"Real liberty is neither found in despotism or the extremes of democracy, but in moderate governments.
Alexander Hamilton

Friday, February 27, 2015

Low Salaries Make Teacher Retention in Conway a Challenge

I happened upon this article ( scroll down)  from a few weeks ago in the Conway Daily Sun and based upon some comments I've received and the Moultonboro Teachers Union contract increases we will soon be voting on, this presents an interesting contrast. Our district actually has in place a retirement incentive program. From the ABC 2015 review of the Teachers contract: "The intent(of the incentive) was to entice the experienced higher salaried teachers to take an early retirement, allowing the district to replace the retiring teachers with less tenured and therefore less costly staff."
For comparison purposes ( as per the NH DOE) Conway ranks 145th in the state with an average teacher salary of $42, 922 based upon 158.5 FTE's.  Moultonboro ranks 48th with an average teacher salary of $58,618 based upon 59.6 FTE's.
Our student/teacher ratio is 8.3 while Conway is 11.3 ( both are excluding pre-school and kindergarten).  The problem in Conway is money. If the average teacher salary in Conway were equivalent to Moultonboro,  the increased cost at just base salary ( no benefits) by itself is $2.5 million annually. I would suspect that there is a happy medium somewhere , but the real issues are the educational outcomes. I haven't investigated if Conway's problem of teacher retention has translated into better or worse student performance, and I'm not sure how we could  measure that accurately. I do know that there is a wide disparity among school districts in many areas, not the least of which is cost per student without any NH DOE system of real metrics to substantiate spending more or less. What is optimum and what is effective? We are in the midst of a transition so the jury is still out on the new standards and testing being implemented and it may take a few years to fully evaluate the results.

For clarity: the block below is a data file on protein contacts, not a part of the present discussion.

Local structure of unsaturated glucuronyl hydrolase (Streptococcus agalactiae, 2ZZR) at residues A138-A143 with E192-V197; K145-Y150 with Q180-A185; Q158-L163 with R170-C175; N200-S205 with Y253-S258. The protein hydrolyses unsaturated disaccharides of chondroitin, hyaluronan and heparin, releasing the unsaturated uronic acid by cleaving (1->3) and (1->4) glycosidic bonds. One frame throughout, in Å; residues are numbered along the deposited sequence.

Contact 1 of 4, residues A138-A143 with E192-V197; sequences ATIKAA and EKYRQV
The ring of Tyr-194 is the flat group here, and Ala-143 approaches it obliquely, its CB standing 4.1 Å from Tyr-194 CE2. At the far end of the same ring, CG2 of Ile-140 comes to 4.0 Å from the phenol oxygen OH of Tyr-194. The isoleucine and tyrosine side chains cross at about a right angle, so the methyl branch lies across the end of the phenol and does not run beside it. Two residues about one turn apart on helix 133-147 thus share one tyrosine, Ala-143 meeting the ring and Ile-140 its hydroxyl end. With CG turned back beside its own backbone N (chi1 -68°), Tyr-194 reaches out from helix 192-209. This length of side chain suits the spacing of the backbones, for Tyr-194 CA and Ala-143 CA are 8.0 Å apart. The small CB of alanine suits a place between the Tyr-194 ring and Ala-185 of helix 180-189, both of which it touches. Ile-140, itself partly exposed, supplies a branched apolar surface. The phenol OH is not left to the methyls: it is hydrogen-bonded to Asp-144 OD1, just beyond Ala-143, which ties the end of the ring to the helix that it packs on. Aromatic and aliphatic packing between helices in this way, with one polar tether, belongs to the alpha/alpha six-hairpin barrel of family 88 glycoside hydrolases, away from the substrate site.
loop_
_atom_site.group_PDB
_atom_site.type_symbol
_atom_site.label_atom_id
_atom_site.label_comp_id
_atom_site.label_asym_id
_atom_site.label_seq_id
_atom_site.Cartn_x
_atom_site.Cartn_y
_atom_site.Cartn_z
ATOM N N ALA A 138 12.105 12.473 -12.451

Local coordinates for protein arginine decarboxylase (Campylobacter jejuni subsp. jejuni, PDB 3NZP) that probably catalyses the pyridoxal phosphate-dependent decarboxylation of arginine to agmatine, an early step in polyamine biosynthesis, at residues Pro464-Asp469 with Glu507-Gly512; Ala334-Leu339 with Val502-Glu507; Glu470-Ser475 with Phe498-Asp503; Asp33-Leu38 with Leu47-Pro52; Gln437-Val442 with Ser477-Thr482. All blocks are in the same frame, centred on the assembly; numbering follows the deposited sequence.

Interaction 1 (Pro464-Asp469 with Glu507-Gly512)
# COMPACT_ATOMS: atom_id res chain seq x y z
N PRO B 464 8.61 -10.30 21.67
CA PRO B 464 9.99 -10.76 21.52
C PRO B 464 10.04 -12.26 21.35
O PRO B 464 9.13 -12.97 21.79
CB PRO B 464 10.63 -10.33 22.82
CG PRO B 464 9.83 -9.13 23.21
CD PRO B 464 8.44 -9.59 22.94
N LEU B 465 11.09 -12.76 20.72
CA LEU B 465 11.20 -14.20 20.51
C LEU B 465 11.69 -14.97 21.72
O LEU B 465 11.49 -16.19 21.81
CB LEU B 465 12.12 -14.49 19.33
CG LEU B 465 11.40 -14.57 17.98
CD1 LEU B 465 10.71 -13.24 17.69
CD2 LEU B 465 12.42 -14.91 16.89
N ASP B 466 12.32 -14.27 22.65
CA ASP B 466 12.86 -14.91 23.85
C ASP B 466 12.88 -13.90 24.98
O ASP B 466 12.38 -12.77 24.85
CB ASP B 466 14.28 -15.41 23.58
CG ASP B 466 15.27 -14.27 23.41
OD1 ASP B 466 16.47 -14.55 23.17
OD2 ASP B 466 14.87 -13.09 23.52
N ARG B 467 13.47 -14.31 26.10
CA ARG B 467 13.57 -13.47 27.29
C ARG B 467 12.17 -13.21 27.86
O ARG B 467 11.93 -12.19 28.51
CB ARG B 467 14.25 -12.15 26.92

Joe Cormier/jcormier2@myfairpoint.net said...

Does salary equate to quality of education ... or competence ... of "Teachers".

National statistics, as well as NH DOE, might "shed" comparative insight.

Living and working in the Lakes Region, or North Country, may be factors that are not found in "education" stats.


Looking for a better deal in a different "backyard"! :)


(molting ... not sick)


Tired of Going Along to Get Along said...

I would expect our School Board to voted unanimously for the Union raises. The fix is in, this board does not work for Moultonborough taxpayers. I am disappointed the ABC agreed unanimously to approve the raises.

Is the legislative body suppose to accept the School Board and ABC recommendations and automatically vote yea at Town Meeting?

Do voters have any recourse or relief or is this a done deal?

Terence C. Jatko said...

Please! Teachers have been whining about "low pay" for decades. It's not exactly a secret that teacher compensation is lower than some other jobs: they knew it when they signed on. If you don't like the pay, seek another profession. There are plenty of job opportunities out there now that Obama has "fixed" the economy.